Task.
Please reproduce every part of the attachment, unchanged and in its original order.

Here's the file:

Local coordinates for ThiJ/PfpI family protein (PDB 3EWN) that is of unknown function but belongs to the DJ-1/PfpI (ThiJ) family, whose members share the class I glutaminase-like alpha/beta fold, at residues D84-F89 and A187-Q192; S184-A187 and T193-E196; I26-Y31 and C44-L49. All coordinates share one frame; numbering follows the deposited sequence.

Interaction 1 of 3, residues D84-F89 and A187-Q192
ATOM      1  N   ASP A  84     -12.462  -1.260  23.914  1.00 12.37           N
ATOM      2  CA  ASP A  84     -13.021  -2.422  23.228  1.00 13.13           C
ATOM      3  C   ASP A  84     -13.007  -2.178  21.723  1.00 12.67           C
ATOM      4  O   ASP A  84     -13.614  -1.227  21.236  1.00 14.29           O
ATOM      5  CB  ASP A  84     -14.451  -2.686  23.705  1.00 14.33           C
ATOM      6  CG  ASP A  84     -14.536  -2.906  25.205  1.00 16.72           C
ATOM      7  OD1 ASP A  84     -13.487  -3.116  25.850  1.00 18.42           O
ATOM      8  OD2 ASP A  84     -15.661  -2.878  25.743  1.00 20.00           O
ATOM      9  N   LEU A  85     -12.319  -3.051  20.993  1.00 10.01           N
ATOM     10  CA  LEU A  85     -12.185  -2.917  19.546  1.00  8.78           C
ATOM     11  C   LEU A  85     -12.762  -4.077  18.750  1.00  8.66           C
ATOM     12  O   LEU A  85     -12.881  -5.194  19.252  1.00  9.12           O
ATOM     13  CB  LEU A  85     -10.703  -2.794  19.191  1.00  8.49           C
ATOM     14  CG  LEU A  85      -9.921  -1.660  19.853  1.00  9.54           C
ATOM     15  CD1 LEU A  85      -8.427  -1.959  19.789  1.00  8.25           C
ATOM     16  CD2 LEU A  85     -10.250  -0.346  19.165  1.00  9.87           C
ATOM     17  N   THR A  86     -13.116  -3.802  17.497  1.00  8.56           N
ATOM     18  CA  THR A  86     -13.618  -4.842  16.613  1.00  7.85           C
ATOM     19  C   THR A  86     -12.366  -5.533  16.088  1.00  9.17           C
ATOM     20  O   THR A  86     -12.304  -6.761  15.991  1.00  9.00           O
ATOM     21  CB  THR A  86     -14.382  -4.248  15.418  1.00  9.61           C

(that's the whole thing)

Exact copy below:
Local coordinates for ThiJ/PfpI family protein (PDB 3EWN) that is of unknown function but belongs to the DJ-1/PfpI (ThiJ) family, whose members share the class I glutaminase-like alpha/beta fold, at residues D84-F89 and A187-Q192; S184-A187 and T193-E196; I26-Y31 and C44-L49. All coordinates share one frame; numbering follows the deposited sequence.

Interaction 1 of 3, residues D84-F89 and A187-Q192
ATOM      1  N   ASP A  84     -12.462  -1.260  23.914  1.00 12.37           N
ATOM      2  CA  ASP A  84     -13.021  -2.422  23.228  1.00 13.13           C
ATOM      3  C   ASP A  84     -13.007  -2.178  21.723  1.00 12.67           C
ATOM      4  O   ASP A  84     -13.614  -1.227  21.236  1.00 14.29           O
ATOM      5  CB  ASP A  84     -14.451  -2.686  23.705  1.00 14.33           C
ATOM      6  CG  ASP A  84     -14.536  -2.906  25.205  1.00 16.72           C
ATOM      7  OD1 ASP A  84     -13.487  -3.116  25.850  1.00 18.42           O
ATOM      8  OD2 ASP A  84     -15.661  -2.878  25.743  1.00 20.00           O
ATOM      9  N   LEU A  85     -12.319  -3.051  20.993  1.00 10.01           N
ATOM     10  CA  LEU A  85     -12.185  -2.917  19.546  1.00  8.78           C
ATOM     11  C   LEU A  85     -12.762  -4.077  18.750  1.00  8.66           C
ATOM     12  O   LEU A  85     -12.881  -5.194  19.252  1.00  9.12           O
ATOM     13  CB  LEU A  85     -10.703  -2.794  19.191  1.00  8.49           C
ATOM     14  CG  LEU A  85      -9.921  -1.660  19.853  1.00  9.54           C
ATOM     15  CD1 LEU A  85      -8.427  -1.959  19.789  1.00  8.25           C
ATOM     16  CD2 LEU A  85     -10.250  -0.346  19.165  1.00  9.87           C
ATOM     17  N   THR A  86     -13.116  -3.802  17.497  1.00  8.56           N
ATOM     18  CA  THR A  86     -13.618  -4.842  16.613  1.00  7.85           C
ATOM     19  C   THR A  86     -12.366  -5.533  16.088  1.00  9.17           C
ATOM     20  O   THR A  86     -12.304  -6.761  15.991  1.00  9.00           O
ATOM     21  CB  THR A  86     -14.382  -4.248  15.418  1.00  9.61           C